Determining the quantum mechanical behavior of many interacting particles is essential to solving important problems in a variety of scientific fields, including physics, chemistry and mathematics. For instance, in order to describe the electronic structure of materials and molecules, researchers first need to find the ground, excited and thermal states of the Born-Oppenheimer Hamiltonian approximation. In quantum chemistry, the Born-Oppenheimer approximation is the assumption that electronic and nuclear motions in molecules can be separated.

A variety of other scientific problems also require the accurate computation of Hamiltonian ground, excited and thermal states on a quantum computer. An important example are combinatorial optimization problems, which can be reduced to finding the ground state of suitable spin systems.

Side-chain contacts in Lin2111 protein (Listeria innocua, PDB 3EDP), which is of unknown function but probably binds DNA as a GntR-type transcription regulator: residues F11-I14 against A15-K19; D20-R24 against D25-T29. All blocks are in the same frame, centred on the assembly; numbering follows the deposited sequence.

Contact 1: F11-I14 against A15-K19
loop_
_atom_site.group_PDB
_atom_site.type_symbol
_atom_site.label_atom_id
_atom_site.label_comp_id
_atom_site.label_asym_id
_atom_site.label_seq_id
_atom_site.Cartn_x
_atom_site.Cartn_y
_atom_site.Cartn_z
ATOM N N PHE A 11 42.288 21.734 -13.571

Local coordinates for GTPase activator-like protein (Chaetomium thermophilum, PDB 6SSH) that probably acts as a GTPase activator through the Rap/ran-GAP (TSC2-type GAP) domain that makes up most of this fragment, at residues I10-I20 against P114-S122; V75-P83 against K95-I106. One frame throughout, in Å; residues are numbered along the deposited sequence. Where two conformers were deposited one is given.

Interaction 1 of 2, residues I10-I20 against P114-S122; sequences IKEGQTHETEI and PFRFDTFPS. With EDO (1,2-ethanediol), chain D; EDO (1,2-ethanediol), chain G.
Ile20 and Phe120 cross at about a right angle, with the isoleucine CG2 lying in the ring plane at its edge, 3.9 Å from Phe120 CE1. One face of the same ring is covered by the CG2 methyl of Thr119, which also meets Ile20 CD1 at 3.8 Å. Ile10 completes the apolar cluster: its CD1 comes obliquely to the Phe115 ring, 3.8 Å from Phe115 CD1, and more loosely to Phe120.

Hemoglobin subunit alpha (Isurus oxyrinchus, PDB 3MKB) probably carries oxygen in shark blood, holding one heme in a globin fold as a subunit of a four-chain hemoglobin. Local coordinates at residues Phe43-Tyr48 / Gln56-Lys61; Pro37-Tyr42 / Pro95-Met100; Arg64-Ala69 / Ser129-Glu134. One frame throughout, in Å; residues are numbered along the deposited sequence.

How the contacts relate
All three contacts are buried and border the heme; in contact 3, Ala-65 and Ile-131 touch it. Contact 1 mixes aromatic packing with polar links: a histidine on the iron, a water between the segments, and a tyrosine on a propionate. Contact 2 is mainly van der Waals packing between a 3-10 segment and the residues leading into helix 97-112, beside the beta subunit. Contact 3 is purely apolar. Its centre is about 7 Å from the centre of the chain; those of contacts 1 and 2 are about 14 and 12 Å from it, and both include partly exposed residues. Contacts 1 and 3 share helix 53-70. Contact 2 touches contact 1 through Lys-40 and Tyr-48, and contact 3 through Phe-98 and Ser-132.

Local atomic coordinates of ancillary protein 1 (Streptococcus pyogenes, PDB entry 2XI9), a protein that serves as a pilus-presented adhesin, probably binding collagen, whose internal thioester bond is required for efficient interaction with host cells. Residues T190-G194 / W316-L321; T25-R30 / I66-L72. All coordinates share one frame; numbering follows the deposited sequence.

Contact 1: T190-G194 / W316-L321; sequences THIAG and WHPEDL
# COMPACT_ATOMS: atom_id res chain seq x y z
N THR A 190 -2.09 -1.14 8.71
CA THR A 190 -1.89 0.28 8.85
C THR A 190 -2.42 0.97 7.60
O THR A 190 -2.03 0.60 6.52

So far, techniques for computing Hamiltonian eigenstates on quantum computers have been primarily based on phase estimation or variational algorithms, which are designed to approximate the lowest energy eigenstate (i.e., ground state) and a number of excited states. Unfortunately, these techniques can have significant disadvantages, which make them impracticable for solving many scientific problems.